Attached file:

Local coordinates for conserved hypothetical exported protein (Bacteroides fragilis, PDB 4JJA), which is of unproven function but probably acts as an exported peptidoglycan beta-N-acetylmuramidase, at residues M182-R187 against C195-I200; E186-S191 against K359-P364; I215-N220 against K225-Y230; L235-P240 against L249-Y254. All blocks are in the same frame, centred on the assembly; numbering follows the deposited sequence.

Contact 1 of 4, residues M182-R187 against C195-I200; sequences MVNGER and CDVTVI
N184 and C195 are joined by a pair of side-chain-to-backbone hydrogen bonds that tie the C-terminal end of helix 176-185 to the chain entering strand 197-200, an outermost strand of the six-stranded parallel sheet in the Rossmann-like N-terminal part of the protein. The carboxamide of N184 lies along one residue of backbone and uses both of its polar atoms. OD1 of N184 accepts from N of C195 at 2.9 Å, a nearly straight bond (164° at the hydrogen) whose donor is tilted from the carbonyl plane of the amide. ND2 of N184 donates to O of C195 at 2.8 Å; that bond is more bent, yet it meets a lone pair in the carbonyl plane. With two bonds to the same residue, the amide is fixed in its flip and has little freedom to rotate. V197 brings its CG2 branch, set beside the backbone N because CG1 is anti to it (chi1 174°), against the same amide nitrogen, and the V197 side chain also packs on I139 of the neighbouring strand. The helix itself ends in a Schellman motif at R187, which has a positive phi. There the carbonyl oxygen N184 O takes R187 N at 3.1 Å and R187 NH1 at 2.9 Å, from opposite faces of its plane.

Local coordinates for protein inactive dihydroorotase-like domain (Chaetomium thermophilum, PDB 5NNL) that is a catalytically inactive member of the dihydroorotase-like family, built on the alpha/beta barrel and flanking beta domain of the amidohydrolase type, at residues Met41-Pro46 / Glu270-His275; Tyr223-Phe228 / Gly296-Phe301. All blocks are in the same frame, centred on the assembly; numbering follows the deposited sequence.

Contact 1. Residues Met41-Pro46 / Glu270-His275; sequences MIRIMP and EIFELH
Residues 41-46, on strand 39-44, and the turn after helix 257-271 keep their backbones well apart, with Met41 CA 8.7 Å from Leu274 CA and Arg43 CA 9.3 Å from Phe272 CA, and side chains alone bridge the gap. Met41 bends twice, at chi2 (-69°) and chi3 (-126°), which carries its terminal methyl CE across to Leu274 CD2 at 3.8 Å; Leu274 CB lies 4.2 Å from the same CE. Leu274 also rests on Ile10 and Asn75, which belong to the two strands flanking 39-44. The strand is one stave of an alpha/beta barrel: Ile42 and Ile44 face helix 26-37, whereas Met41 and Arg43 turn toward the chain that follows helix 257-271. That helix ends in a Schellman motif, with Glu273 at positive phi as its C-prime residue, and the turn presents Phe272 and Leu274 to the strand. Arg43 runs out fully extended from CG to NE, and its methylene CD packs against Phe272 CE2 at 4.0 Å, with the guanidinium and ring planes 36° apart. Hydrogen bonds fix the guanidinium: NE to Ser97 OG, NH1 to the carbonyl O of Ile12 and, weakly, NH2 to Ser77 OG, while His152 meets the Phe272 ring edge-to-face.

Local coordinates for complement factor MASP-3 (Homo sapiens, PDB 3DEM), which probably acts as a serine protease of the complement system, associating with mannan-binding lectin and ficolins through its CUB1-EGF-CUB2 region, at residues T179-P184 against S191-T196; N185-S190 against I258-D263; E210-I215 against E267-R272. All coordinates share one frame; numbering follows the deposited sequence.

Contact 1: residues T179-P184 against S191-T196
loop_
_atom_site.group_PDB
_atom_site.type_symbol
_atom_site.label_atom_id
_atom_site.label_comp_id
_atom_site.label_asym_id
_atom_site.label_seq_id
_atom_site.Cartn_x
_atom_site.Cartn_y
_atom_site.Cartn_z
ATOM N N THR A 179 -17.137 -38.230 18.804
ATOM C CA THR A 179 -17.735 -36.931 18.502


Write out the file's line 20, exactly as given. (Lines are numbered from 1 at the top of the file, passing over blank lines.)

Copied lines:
ATOM C CA THR A 179 -17.735 -36.931 18.502